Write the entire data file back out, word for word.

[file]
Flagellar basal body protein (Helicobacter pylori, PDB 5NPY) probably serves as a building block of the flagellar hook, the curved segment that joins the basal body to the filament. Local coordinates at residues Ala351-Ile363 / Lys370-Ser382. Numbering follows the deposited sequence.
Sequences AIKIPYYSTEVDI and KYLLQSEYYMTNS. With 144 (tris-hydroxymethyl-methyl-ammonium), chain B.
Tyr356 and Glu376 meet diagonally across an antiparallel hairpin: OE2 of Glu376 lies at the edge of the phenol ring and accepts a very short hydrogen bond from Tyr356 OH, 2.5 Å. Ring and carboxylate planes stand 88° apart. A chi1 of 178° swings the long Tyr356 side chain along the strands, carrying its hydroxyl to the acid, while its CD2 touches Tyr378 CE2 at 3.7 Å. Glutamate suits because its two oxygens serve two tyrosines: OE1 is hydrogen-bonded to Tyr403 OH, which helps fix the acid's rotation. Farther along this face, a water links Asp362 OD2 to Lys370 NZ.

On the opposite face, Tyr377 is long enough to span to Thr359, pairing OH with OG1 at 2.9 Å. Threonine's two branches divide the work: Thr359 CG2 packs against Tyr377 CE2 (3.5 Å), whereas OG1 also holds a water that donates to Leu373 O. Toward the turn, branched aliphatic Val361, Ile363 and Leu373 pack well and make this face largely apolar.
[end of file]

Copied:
Flagellar basal body protein (Helicobacter pylori, PDB 5NPY) probably serves as a building block of the flagellar hook, the curved segment that joins the basal body to the filament. Local coordinates at residues Ala351-Ile363 / Lys370-Ser382. Numbering follows the deposited sequence.
Sequences AIKIPYYSTEVDI and KYLLQSEYYMTNS. With 144 (tris-hydroxymethyl-methyl-ammonium), chain B.
Tyr356 and Glu376 meet diagonally across an antiparallel hairpin: OE2 of Glu376 lies at the edge of the phenol ring and accepts a very short hydrogen bond from Tyr356 OH, 2.5 Å. Ring and carboxylate planes stand 88° apart. A chi1 of 178° swings the long Tyr356 side chain along the strands, carrying its hydroxyl to the acid, while its CD2 touches Tyr378 CE2 at 3.7 Å. Glutamate suits because its two oxygens serve two tyrosines: OE1 is hydrogen-bonded to Tyr403 OH, which helps fix the acid's rotation. Farther along this face, a water links Asp362 OD2 to Lys370 NZ.

On the opposite face, Tyr377 is long enough to span to Thr359, pairing OH with OG1 at 2.9 Å. Threonine's two branches divide the work: Thr359 CG2 packs against Tyr377 CE2 (3.5 Å), whereas OG1 also holds a water that donates to Leu373 O. Toward the turn, branched aliphatic Val361, Ile363 and Leu373 pack well and make this face largely apolar.